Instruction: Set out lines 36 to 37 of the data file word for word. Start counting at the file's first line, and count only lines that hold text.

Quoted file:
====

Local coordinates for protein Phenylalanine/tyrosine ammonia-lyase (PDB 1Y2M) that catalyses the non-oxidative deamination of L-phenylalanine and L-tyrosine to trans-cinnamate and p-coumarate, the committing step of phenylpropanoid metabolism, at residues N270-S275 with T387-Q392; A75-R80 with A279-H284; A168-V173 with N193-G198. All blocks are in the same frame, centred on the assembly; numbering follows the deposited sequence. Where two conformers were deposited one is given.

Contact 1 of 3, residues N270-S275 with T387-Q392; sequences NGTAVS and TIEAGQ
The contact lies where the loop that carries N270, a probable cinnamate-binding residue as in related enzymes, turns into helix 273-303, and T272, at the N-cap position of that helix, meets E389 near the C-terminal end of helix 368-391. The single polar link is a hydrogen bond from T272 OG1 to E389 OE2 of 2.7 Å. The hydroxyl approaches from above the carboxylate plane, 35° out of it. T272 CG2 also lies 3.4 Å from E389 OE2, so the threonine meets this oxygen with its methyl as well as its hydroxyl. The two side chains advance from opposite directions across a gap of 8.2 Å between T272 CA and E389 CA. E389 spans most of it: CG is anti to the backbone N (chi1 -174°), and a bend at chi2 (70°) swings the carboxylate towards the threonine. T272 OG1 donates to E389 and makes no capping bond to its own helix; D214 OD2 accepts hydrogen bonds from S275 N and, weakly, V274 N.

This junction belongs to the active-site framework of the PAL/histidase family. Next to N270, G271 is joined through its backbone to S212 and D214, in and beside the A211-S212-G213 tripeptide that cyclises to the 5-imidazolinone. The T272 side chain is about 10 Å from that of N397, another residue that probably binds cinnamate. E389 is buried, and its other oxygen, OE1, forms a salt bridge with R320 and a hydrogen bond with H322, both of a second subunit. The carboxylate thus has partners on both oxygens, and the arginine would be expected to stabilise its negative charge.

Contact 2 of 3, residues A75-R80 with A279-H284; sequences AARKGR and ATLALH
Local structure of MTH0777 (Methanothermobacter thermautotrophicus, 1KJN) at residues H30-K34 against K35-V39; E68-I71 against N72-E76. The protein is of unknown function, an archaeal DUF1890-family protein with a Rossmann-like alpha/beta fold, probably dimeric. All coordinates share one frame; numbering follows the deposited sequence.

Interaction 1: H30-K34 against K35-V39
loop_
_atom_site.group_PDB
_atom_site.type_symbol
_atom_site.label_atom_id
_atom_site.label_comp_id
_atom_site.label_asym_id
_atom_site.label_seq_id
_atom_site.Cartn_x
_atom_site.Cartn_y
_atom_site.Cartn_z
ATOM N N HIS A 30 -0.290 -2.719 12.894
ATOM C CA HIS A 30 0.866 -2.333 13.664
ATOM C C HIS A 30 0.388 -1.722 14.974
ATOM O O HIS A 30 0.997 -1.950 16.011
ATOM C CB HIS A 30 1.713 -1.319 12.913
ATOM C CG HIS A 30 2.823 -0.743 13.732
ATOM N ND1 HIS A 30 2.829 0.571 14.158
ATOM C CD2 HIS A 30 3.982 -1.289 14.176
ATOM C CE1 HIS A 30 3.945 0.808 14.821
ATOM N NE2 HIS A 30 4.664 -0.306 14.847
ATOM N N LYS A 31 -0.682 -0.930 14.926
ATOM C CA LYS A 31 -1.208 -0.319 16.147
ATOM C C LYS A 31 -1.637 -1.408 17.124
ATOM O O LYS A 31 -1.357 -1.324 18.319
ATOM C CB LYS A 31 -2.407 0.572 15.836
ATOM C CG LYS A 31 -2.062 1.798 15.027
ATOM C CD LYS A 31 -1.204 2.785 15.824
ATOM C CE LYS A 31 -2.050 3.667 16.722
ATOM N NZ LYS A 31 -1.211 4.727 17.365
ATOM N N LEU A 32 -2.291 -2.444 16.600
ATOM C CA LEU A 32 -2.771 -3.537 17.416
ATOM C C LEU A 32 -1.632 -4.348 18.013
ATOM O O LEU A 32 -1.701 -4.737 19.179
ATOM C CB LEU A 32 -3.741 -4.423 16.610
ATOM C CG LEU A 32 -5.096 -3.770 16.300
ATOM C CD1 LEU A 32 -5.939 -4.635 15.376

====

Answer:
ATOM N NZ LYS A 31 -1.211 4.727 17.365
ATOM N N LEU A 32 -2.291 -2.444 16.600